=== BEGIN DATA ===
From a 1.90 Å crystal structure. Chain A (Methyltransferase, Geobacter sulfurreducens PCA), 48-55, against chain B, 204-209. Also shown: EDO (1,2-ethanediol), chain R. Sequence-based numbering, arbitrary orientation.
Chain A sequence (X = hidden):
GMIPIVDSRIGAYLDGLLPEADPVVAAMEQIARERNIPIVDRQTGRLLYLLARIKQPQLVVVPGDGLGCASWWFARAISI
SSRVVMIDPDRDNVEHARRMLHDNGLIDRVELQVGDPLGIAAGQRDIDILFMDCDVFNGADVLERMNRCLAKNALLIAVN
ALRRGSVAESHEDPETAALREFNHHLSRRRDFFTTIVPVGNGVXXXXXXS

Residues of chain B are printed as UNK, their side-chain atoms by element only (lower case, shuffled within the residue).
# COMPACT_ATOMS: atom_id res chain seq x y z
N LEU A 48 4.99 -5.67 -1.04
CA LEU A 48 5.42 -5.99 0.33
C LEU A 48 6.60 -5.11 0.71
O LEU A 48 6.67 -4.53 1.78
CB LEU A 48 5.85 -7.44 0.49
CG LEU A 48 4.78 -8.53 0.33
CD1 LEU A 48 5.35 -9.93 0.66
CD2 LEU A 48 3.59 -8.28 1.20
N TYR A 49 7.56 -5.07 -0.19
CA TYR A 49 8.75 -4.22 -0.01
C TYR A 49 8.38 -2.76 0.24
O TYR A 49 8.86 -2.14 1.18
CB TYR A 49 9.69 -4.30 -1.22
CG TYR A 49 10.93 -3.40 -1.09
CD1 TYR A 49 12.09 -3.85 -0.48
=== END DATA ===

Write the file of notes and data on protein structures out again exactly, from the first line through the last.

From a 1.90 Å crystal structure. Chain A (Methyltransferase, Geobacter sulfurreducens PCA), 48-55, against chain B, 204-209. Also shown: EDO (1,2-ethanediol), chain R. Sequence-based numbering, arbitrary orientation.
Chain A sequence (X = hidden):
GMIPIVDSRIGAYLDGLLPEADPVVAAMEQIARERNIPIVDRQTGRLLYLLARIKQPQLVVVPGDGLGCASWWFARAISI
SSRVVMIDPDRDNVEHARRMLHDNGLIDRVELQVGDPLGIAAGQRDIDILFMDCDVFNGADVLERMNRCLAKNALLIAVN
ALRRGSVAESHEDPETAALREFNHHLSRRRDFFTTIVPVGNGVXXXXXXS

Residues of chain B are printed as UNK, their side-chain atoms by element only (lower case, shuffled within the residue).
# COMPACT_ATOMS: atom_id res chain seq x y z
N LEU A 48 4.99 -5.67 -1.04
CA LEU A 48 5.42 -5.99 0.33
C LEU A 48 6.60 -5.11 0.71
O LEU A 48 6.67 -4.53 1.78
CB LEU A 48 5.85 -7.44 0.49
CG LEU A 48 4.78 -8.53 0.33
CD1 LEU A 48 5.35 -9.93 0.66
CD2 LEU A 48 3.59 -8.28 1.20
N TYR A 49 7.56 -5.07 -0.19
CA TYR A 49 8.75 -4.22 -0.01
C TYR A 49 8.38 -2.76 0.24
O TYR A 49 8.86 -2.14 1.18
CB TYR A 49 9.69 -4.30 -1.22
CG TYR A 49 10.93 -3.40 -1.09
CD1 TYR A 49 12.09 -3.85 -0.48